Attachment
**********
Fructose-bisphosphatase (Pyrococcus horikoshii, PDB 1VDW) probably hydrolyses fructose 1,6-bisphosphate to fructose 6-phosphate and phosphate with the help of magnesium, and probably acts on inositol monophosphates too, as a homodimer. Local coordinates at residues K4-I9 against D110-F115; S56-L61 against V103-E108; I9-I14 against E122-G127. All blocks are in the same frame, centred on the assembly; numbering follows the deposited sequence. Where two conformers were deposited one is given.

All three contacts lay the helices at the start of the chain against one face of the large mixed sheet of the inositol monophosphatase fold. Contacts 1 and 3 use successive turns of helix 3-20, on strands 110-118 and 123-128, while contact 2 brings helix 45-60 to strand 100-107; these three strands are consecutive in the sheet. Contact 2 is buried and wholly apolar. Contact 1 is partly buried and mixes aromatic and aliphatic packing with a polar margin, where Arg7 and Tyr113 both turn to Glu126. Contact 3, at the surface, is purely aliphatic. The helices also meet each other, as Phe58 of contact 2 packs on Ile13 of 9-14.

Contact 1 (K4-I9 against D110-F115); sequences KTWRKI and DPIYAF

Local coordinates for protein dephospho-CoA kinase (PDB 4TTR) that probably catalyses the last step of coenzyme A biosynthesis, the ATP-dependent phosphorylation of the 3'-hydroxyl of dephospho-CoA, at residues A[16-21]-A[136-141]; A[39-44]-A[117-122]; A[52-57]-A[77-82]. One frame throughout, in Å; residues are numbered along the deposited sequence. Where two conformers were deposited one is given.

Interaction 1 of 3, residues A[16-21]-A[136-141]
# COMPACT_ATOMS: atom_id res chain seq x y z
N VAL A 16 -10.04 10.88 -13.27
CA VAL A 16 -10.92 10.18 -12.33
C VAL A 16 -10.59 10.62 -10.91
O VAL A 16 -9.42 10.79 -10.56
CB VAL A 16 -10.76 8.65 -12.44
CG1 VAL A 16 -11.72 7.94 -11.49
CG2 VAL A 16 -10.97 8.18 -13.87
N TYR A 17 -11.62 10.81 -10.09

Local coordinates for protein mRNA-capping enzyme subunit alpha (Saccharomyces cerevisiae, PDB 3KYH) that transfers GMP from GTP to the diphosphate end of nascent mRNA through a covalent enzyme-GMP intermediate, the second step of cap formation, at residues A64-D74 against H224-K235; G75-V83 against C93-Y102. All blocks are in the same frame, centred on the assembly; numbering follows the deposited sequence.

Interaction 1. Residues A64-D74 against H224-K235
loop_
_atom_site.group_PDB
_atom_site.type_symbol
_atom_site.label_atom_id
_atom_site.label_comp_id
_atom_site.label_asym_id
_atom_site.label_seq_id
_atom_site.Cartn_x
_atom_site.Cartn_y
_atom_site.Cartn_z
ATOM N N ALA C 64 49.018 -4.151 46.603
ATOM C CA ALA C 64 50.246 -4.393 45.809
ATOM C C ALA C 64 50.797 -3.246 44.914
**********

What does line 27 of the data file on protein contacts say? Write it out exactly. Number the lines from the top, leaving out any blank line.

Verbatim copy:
ATOM N N ALA C 64 49.018 -4.151 46.603